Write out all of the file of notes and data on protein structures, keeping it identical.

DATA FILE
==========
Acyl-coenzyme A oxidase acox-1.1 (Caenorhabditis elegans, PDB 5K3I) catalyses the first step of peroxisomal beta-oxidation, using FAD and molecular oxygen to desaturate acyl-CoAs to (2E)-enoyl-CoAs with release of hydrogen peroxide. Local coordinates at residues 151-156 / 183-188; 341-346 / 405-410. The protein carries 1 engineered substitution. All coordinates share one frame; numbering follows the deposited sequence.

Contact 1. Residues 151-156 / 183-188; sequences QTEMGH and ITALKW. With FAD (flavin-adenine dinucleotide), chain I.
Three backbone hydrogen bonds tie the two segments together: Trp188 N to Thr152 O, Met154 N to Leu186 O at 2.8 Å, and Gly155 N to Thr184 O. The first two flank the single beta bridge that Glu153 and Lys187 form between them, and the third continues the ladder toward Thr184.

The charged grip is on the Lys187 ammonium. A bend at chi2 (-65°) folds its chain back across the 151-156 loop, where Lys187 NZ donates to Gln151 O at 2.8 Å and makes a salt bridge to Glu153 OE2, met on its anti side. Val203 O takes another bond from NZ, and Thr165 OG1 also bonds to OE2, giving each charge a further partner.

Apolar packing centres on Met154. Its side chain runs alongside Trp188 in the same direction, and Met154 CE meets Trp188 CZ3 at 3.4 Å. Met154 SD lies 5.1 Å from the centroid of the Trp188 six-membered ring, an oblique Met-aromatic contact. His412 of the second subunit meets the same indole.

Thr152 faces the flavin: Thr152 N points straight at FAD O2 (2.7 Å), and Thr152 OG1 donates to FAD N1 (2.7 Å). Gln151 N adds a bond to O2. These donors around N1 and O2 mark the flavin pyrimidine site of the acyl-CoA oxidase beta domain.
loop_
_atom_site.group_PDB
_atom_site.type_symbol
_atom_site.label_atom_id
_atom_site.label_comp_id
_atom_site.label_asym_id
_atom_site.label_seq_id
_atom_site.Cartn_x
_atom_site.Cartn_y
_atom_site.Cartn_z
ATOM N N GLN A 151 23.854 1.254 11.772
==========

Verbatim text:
Acyl-coenzyme A oxidase acox-1.1 (Caenorhabditis elegans, PDB 5K3I) catalyses the first step of peroxisomal beta-oxidation, using FAD and molecular oxygen to desaturate acyl-CoAs to (2E)-enoyl-CoAs with release of hydrogen peroxide. Local coordinates at residues 151-156 / 183-188; 341-346 / 405-410. The protein carries 1 engineered substitution. All coordinates share one frame; numbering follows the deposited sequence.

Contact 1. Residues 151-156 / 183-188; sequences QTEMGH and ITALKW. With FAD (flavin-adenine dinucleotide), chain I.
Three backbone hydrogen bonds tie the two segments together: Trp188 N to Thr152 O, Met154 N to Leu186 O at 2.8 Å, and Gly155 N to Thr184 O. The first two flank the single beta bridge that Glu153 and Lys187 form between them, and the third continues the ladder toward Thr184.

The charged grip is on the Lys187 ammonium. A bend at chi2 (-65°) folds its chain back across the 151-156 loop, where Lys187 NZ donates to Gln151 O at 2.8 Å and makes a salt bridge to Glu153 OE2, met on its anti side. Val203 O takes another bond from NZ, and Thr165 OG1 also bonds to OE2, giving each charge a further partner.

Apolar packing centres on Met154. Its side chain runs alongside Trp188 in the same direction, and Met154 CE meets Trp188 CZ3 at 3.4 Å. Met154 SD lies 5.1 Å from the centroid of the Trp188 six-membered ring, an oblique Met-aromatic contact. His412 of the second subunit meets the same indole.

Thr152 faces the flavin: Thr152 N points straight at FAD O2 (2.7 Å), and Thr152 OG1 donates to FAD N1 (2.7 Å). Gln151 N adds a bond to O2. These donors around N1 and O2 mark the flavin pyrimidine site of the acyl-CoA oxidase beta domain.
loop_
_atom_site.group_PDB
_atom_site.type_symbol
_atom_site.label_atom_id
_atom_site.label_comp_id
_atom_site.label_asym_id
_atom_site.label_seq_id
_atom_site.Cartn_x
_atom_site.Cartn_y
_atom_site.Cartn_z
ATOM N N GLN A 151 23.854 1.254 11.772